Puritan Family

Early American Copper, Tin and Brass

Customs and Fashions in Old New England

religious customs and duties were in question. On January 22d, 1694, Judge Sewall thus records:

"A very extraordinary Storm by reason of the falling and driving of the Snow. Few women could get to Meeting. A child named Alexander was baptized in the afternoon."

He does not record Alexander's death in sequence. He writes thus of the baptism of a four days' old child of his own on February 6th, 1656:

"Between 3 & 4 P.M. Mr. Willard baptizeth my Son whom I named Stephen. Day was louring after the storm but not freezing. Child shrank at the water but Cry'd not. His brother Sam shew'd the Midwife who carried him the way to the Pew. I held him up."

And still again on April 8th, 1677, of another of his children when but six days old:

"Sabbath day, rainy and stormy in the morning but in the afternoon fair and sunshine though with a Blustering Wind. So Eliz. Weeden the Midwife brought the Infant to the Third Church when Sermon was about half done in the Afternoon."

Poor little Stephen and Hull and Joseph, shrinking away from the icy water, but too benumbed to cry! Small wonder that they quickly yielded up their souls after the short struggle for life so gloomily and so coldly begun. Of Judge Sewall's fourteen children but three survived him, a majority dying in infancy; and of fifteen children of his friend Cotton Mather but two survived their father.

This religious ordeal was but the initial step in the rigid system of selection enforced by every detail of the manner of life in early New England. The mortality among infants was appallingly large; and the natural result — the survival of the fittest — may account for the present tough endurance of the New England people.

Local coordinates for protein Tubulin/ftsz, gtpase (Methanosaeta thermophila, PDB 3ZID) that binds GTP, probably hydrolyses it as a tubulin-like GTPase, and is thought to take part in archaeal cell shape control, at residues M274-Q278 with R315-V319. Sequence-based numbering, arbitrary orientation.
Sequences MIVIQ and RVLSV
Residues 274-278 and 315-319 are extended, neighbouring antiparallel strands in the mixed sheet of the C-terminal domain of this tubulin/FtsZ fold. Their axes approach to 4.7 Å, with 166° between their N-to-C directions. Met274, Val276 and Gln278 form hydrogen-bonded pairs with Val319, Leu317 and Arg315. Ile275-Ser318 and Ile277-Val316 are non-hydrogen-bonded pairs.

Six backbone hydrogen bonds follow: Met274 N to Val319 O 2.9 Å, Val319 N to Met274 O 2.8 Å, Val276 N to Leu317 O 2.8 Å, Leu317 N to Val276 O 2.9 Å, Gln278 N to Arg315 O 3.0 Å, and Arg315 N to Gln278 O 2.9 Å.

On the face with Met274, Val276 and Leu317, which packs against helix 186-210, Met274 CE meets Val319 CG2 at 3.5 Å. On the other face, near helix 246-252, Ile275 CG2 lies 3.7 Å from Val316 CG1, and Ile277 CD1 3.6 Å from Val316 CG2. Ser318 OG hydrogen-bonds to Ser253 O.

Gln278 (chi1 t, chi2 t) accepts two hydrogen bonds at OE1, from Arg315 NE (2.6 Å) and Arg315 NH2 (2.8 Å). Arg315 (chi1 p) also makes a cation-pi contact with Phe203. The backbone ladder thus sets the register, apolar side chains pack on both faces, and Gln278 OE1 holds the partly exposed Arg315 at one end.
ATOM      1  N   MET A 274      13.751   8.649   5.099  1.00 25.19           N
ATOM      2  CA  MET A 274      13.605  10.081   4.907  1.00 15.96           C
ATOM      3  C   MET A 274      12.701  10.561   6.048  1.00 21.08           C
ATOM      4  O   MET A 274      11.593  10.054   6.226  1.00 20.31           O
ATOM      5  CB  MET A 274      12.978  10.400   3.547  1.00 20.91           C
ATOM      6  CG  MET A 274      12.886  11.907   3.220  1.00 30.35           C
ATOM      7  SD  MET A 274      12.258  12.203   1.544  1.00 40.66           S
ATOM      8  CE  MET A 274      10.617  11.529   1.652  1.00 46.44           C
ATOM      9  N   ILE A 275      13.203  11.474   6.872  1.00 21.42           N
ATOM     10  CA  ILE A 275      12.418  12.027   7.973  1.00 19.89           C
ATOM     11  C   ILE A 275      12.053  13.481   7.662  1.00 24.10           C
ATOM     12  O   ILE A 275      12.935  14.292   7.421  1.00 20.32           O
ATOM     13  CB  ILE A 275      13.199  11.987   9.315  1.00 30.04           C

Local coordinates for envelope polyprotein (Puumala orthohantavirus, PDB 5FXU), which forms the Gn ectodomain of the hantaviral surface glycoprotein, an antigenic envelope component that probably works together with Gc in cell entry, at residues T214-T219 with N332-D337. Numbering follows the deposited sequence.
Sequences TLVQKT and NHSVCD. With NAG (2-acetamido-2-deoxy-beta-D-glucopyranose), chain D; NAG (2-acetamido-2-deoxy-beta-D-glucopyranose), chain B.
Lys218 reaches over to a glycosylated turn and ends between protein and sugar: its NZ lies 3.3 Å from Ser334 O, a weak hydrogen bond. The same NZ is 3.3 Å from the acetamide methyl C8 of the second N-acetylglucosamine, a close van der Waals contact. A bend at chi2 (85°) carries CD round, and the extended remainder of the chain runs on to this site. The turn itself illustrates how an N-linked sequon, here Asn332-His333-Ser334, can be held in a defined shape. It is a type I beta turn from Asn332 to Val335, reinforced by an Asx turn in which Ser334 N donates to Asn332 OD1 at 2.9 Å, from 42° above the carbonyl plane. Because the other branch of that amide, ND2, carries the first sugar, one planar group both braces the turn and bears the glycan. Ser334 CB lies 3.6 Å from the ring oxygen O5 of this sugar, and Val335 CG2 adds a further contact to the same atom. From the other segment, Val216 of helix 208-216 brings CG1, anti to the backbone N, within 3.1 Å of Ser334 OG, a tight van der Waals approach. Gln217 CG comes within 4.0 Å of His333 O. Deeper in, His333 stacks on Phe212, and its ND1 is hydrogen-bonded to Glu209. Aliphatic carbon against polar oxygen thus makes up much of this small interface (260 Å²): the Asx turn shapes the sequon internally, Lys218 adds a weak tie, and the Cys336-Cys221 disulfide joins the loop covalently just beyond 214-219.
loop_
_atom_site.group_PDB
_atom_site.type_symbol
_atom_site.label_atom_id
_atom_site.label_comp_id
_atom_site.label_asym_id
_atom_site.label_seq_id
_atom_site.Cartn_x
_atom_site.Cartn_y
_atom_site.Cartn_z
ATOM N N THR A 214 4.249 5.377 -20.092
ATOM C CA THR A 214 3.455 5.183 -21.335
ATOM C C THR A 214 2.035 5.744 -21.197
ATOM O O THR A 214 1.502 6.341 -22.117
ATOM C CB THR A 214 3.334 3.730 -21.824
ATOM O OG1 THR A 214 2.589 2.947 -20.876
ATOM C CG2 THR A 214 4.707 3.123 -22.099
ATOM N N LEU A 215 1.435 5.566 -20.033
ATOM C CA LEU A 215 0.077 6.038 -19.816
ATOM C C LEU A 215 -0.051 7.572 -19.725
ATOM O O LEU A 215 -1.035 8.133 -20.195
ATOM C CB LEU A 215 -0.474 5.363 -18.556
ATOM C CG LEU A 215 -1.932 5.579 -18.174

Nor was the christening day the only Lord's Day when the baby graced the meeting-house. Puritan mothers were all church lovers and strict church-goers, and all the members of the household were equally church-attending; and if the mother went to meeting the baby had to go also. I have heard of a little wooden cage or frame in the meeting-house to hold Puritan babies who were too young, or feeble, or sleepy to sit upright.

Of the dress of these Puritan infants we know but little. Linen formed the chilling substructure of their attire — little, thin, linen, short-sleeved, low-necked shirts. Some of them have been preserved, and with their tiny rows of hemstitching and drawn work and the narrow edges of thread-lace are pretty and dainty even at the present day. At the rooms of the Essex Institute in Salem may be seen the shirt and mittens of Governor Bradford's infancy. The ends of the stiff, little, linen mittens have evidently been worn off by the active friction of baby fingers and then been replaced by patches of red and white cheney or calico. The gowns are generally

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This page was last updated on 12 Sep 2005